What is the geographic scope of the FFF Program?
The FFF Program presently operates in ten counties including Mendocino, Sonoma, Napa, Placer, Amador, El Dorado, Humboldt, Santa Clara, Kern and Solano Counties. CLSI is currently developing a version of the FFF program for the Sacramento-San Joaquin Delta.
Are all the growers in a region eligible?
Yes, enrollment to the workshops is open to everyone, but there is no guarantee of certification.
Is there an assessment component of the Program, or is it covered under the development of the Farm Conservation Plan?
There are a number of elements in the Farm Conservation Plan addressing different aspects of the property, from roads to creeks to vineyard/orchard/field management. Not every element applies to every site. There is an extensive and detailed assessment and inventory of the natural features of the site and the management practices used. All creeks, including ephemeral and seasonal creeks, are assessed. Every road and every road culvert is inventoried. Although vineyards/orchards/fields are included, the focus is on the entire property and conditions on the entire property are assessed.
Is the Farm Conservation Plan completed entirely by the farmer, or is there technical assistance? What kind of technical support is available and from whom -- either for completing the farm conservation plan or for implementation?
The FFF program is not intended as a self-assessment by the farmer. Each owner/manager enrolls their property in the Program and attends workshops that review the Program assessment and BMPs (Beneficial Management Practices). The workshop instructor and technical staff then complete a site visit. The farmer works with the FFF program staff to complete the assessment and documentation of vineyard/orchard/field management practices and all maps. The FFF program scientists complete all the technical sections of the Farm Conservation Plan: road assessment and repair, riparian corridor evaluations and restoration/revegetation, ephemeral creek erosion control and revegetation, erosion site evaluation and repair, retrofit of reservoirs and many other items.
Once the Farm Conservation Plan is completed, it is reviewed prior to the certification. Each Farm Conservation Plan element includes an implementation timeline that lists the management practices and projects and how and when they will be implemented. Major projects have up to 10 years to be implemented; changes in management practices must be implemented in 2-3 years. The FFF Program will work with the grower to apply for grants and permits for major projects. In our experience, the farmer implements the majority of the needed changes and fewer than 25% of Farm Conservation Plans generate major cost-share projects.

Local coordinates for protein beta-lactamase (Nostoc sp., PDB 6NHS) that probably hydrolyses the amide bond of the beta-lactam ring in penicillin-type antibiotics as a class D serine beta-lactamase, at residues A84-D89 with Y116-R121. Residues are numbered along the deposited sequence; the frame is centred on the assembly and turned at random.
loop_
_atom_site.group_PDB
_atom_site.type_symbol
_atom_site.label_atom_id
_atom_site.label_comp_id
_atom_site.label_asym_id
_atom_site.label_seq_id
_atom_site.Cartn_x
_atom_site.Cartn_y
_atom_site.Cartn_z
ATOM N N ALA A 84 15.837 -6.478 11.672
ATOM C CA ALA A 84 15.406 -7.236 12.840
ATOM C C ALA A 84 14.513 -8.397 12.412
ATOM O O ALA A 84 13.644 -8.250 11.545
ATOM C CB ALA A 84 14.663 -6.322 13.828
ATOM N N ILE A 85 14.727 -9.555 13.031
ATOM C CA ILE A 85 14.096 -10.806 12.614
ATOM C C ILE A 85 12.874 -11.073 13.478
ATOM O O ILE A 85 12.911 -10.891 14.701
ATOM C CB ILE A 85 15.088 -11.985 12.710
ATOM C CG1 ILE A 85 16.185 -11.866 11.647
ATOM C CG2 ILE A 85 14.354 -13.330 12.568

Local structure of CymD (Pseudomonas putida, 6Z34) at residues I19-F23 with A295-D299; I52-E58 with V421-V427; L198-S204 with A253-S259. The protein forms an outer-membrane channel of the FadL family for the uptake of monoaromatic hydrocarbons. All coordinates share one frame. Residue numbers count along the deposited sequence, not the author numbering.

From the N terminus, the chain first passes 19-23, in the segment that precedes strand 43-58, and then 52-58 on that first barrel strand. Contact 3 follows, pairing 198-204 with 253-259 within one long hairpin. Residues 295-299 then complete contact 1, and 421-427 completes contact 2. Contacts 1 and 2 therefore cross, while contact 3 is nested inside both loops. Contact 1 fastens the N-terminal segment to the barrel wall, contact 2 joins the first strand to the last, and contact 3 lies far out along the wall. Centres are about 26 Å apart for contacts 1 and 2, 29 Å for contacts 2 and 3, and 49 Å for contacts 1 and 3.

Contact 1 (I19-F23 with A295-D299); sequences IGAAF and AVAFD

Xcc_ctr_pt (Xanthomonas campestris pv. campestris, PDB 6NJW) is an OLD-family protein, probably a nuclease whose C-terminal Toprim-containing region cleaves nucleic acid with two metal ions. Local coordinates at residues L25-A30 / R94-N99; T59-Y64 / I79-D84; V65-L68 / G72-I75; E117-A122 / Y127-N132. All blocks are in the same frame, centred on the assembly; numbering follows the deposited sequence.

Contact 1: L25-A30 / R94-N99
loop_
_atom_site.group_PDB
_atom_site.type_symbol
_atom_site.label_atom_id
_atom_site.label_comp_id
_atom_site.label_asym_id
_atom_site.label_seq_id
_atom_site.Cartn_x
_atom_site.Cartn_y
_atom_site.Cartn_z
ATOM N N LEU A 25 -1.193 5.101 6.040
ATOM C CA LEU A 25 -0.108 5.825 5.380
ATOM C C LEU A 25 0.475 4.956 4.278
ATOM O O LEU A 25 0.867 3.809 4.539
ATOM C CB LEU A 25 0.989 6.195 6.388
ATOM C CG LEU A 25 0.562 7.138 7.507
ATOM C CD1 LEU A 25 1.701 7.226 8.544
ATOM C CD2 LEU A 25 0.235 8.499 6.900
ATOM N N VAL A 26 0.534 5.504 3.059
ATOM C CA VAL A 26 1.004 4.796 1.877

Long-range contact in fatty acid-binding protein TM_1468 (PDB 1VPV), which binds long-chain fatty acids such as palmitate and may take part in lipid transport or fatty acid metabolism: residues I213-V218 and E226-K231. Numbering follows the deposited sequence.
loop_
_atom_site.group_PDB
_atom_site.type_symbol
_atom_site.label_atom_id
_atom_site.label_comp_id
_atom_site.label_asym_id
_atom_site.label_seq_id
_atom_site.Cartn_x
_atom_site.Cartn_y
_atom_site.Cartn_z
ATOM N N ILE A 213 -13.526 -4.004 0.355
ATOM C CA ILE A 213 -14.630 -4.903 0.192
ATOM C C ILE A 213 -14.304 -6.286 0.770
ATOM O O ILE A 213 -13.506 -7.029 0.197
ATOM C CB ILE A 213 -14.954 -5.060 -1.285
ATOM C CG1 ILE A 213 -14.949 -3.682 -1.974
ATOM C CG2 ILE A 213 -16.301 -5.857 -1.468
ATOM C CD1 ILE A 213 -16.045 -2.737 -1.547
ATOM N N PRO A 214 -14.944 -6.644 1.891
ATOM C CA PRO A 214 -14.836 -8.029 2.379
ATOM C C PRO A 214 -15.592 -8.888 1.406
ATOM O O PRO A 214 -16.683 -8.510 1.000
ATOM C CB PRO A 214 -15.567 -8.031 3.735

Are there any procedures for monitoring compliance, other than re-certification? How does re-certification work?
Each Farm Conservation Plan contains a photo-monitoring element with established monitoring points. There is a list of the features that must be photographed and labeled each year. Implementation of all BMPs and projects are photographed. An annual on-line audit of site conditions is also required.
Re-certification involves checking that substantial progress has been made in implementing the Farm Plan and that management practices continue to follow the FFF program requirements.
Are there any financial incentives for participation?
The farmer receives substantial technical assistance. The owner may also receive funding for projects. The certification from regulatory agencies provides certainty and assurance that the actions called for in the Farm Conservation Plan provide for compliance with state and federal water quality and endangered species laws. There is a great deal of interest by landowners in gaining this assurance. There is also an advantage in those watersheds with Total Maximum Daily Load (TMDL) regulatory programs, including the Napa, Russian, Gualala and Navarro River and Sonoma Creek watersheds. The Farm Conservation Plan and photo-monitoring allows the owner to demonstrate compliance with the TMDL for the watershed and a reduction in contaminant loading from the property. The entire FFF Program is designed for self-directed compliance with state and federal environmental laws and to create a record of improvements through the Farm Conservation Plan and photo-monitoring of the property.
How many farms have been certified?
As of December 2017, over 800 properties totaling more than 98,000 acres have been certified in the 10 counties. Total enrollment has reached over 150,000 acres.
How do landowners and managers enroll in the Fish Friendly Farming program?
Contact the California Land Stewardship Institute at 707-253-1226 or send an e-mail through our Contact Page. You can also download a sign up form for your county, fill it out and email to info [at] fishfriendlyfarming.org or fax to 707-253-1708.